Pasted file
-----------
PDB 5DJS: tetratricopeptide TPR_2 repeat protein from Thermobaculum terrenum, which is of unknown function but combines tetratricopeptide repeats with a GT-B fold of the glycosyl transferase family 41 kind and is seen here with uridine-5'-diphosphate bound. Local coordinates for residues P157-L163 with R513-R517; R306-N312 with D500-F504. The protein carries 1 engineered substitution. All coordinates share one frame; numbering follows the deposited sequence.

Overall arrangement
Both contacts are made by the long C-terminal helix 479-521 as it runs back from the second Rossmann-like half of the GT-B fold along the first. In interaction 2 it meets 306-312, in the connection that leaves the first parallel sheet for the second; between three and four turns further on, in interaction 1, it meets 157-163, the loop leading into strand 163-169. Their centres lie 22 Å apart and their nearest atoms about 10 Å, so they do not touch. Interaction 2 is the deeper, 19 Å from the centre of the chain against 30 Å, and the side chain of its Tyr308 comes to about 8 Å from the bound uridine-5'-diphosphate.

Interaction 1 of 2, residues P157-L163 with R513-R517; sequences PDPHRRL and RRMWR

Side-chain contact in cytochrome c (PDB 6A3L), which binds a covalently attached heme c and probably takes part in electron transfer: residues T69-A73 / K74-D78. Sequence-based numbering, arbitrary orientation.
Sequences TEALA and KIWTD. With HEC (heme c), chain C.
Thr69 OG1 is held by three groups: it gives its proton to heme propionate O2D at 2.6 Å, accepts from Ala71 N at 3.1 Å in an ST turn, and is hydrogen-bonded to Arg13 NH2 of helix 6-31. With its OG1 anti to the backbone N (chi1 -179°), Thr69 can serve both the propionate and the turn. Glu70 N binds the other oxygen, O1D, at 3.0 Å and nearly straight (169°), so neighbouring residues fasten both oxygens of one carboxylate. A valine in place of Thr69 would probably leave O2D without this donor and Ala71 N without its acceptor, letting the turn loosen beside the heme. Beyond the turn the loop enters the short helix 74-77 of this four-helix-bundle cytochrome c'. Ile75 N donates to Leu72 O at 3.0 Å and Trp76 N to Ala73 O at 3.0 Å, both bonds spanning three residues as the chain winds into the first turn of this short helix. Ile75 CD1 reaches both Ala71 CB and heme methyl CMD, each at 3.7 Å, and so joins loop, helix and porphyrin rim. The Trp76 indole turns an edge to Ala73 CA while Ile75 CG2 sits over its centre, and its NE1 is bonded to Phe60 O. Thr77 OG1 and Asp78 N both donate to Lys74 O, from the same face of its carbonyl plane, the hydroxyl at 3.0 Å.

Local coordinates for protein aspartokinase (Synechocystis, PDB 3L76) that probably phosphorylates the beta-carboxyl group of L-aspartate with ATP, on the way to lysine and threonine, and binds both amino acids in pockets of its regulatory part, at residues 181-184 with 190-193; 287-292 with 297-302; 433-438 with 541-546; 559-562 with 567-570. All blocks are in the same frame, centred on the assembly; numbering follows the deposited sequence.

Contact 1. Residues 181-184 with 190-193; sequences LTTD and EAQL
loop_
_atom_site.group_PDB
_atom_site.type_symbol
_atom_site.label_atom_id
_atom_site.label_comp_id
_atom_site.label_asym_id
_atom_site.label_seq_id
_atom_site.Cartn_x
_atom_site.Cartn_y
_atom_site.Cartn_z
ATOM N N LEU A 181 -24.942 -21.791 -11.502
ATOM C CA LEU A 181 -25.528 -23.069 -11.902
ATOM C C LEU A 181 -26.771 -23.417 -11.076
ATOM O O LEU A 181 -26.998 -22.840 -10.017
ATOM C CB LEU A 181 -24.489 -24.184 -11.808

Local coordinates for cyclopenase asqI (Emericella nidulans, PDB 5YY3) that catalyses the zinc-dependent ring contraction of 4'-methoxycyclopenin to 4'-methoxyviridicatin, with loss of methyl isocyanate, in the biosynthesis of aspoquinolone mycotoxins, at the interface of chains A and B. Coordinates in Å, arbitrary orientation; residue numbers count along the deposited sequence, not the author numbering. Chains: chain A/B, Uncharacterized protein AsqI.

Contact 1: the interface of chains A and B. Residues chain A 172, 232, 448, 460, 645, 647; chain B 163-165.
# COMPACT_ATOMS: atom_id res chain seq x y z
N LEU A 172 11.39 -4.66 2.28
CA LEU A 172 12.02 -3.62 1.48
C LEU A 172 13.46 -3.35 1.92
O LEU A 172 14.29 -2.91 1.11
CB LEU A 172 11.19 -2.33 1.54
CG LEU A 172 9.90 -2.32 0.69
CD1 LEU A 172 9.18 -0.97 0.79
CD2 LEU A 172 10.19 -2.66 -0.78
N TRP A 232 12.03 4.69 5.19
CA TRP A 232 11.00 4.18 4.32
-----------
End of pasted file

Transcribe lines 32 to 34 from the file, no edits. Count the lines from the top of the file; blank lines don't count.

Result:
CB LEU A 172 11.19 -2.33 1.54
CG LEU A 172 9.90 -2.32 0.69
CD1 LEU A 172 9.18 -0.97 0.79